I really like the idea of a language that facilitates picking up the syntax just by looking at it.


AFAIK && and || always short circuit, not just sometimes. Also, many languages have them, or equivalent forms. See the table here.

Just out of curiosity, how would you deal with a && b && c && d?


I really dislike the proposed ?: syntax, not only because it is unavailable, but because it is not understandable unless you specifically learn it. By contrast, && and || are present (and short circuiting) in many other languages. Making Julia easy to learn for newcomers is important, but we should not sacrifice making it easy to learn for those coming from a programming background already.

I also dislike the idea of removing the short-circuting logical operators. In my opinion, short circuiting logical operators is a very reasonable default; in most situations these operators are used with pure functions, in which case the fact that it is lazy is merely an optimization. Where laziness is semantically important, I think the short-circuiting operators at least have precedent (especially in languages like Perl or Shell).

But personally, I do not see what’s wrong with the slightly more verbose but very readable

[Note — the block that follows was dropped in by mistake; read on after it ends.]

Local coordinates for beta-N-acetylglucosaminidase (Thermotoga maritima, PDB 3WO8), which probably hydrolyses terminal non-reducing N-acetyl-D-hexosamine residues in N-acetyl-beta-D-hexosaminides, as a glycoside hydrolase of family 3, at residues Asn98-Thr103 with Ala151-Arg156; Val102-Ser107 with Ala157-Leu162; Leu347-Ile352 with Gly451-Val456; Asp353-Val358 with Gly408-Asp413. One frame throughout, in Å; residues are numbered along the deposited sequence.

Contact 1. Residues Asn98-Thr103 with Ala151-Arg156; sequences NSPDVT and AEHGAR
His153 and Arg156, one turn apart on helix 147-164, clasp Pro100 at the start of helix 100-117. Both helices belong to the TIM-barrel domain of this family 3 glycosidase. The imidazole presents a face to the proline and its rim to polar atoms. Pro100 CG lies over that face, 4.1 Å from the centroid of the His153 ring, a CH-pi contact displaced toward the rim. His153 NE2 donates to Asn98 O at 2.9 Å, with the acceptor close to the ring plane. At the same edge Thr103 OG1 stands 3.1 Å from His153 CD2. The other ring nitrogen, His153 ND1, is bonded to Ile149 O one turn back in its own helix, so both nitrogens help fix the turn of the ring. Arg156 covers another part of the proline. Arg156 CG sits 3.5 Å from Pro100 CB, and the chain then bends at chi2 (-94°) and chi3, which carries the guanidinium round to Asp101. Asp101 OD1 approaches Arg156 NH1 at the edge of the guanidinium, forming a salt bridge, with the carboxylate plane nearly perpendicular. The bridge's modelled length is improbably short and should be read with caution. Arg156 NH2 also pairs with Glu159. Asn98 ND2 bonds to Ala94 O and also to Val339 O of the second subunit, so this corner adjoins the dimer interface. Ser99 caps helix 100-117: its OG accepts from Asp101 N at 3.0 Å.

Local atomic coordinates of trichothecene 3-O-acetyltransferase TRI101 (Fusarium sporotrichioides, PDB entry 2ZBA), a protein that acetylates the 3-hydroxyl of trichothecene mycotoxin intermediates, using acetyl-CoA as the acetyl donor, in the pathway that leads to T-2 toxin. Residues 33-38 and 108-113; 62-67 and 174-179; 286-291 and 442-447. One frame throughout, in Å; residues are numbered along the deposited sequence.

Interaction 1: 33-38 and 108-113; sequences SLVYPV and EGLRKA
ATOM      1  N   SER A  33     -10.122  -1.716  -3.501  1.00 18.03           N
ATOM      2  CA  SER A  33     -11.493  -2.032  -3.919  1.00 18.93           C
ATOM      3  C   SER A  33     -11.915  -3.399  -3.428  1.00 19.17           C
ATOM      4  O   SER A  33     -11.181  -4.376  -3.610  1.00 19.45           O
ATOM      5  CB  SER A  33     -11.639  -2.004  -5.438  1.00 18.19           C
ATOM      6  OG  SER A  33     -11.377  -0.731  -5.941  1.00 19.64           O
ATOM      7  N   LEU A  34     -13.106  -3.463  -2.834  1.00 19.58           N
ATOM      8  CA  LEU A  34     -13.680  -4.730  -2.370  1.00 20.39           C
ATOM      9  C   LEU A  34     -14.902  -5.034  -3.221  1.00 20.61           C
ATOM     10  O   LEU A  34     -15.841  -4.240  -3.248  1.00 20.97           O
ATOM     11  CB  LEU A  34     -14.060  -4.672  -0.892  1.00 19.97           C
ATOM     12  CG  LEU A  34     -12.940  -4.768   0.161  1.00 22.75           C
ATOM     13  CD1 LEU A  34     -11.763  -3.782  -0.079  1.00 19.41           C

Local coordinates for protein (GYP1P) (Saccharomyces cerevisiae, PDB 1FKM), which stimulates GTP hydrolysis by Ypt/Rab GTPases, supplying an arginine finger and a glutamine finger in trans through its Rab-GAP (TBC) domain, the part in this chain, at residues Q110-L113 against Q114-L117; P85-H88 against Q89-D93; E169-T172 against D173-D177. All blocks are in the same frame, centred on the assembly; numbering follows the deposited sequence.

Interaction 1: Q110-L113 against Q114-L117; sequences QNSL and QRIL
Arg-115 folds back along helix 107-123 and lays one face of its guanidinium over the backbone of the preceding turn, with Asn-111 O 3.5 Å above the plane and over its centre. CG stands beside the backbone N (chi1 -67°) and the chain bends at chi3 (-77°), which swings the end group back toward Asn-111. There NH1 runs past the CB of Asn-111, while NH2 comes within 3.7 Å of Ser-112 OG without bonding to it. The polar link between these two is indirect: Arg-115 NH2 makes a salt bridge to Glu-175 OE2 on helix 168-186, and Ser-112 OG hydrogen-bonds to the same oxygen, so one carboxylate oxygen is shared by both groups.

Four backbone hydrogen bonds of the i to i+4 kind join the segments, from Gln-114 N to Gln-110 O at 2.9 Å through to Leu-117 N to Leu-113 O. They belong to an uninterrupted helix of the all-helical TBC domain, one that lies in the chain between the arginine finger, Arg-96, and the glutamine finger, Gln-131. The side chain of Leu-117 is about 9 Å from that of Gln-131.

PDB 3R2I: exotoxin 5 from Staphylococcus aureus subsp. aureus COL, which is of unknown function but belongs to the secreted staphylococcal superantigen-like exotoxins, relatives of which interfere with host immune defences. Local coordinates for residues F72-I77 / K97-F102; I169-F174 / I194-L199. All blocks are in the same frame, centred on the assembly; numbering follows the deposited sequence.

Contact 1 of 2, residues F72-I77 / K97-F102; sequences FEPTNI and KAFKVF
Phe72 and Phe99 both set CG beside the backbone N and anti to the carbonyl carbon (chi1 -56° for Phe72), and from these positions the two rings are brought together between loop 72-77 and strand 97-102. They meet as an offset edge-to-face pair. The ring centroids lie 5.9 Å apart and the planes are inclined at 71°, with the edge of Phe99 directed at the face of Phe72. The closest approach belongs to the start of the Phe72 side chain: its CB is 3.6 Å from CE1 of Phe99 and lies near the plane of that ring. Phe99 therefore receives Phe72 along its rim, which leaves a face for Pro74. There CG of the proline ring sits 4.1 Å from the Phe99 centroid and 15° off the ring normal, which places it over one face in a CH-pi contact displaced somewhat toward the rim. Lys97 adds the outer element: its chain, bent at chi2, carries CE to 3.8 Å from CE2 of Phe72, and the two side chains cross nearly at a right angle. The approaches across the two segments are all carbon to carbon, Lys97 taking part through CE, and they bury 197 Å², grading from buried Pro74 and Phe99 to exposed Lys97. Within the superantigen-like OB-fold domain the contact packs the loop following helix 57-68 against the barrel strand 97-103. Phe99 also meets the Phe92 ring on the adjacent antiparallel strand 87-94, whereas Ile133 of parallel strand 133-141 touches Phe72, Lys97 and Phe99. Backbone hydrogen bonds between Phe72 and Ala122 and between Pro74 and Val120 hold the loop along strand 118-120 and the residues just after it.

if cond

instead of the syntax proposals here

cond then dosomething()

I realize that many seem to prefer the style

cond && dosomething()

in a lot of Julia code today, but I dislike this style personally. I feel that it is much clearer (and honestly not that much extra typing) just to write out the if.


I agree – this is an issue with the current convention of using foo && bar() for control flow instead of the slightly longer if foo; bar(); end, not with short-circuiting in itself.
I’d not be averse to something like if foo then bar() (à la CoffeeScript), but then again I don’t feel like that really warrants special syntax.


The one-liner form does have one nice side-effect. Your code coverage stats don’t take a hit when you check for an unusual error, because the error branch is on the same line.


I really like the idea of using then to allow if statements to be one-liners and replacing the short-circuiting. It would also solve the issue that @Tamas_Papp points out, in a more readable way than short-circuiting: if aa && b && c then d .
Of course there are more complex uses of that latter type of statement using shortcircuiting (i.e. if c has side effects) but I don’t think that is very clear coding style.


Then, as @pfitzseb mentioned, you could nevertheless use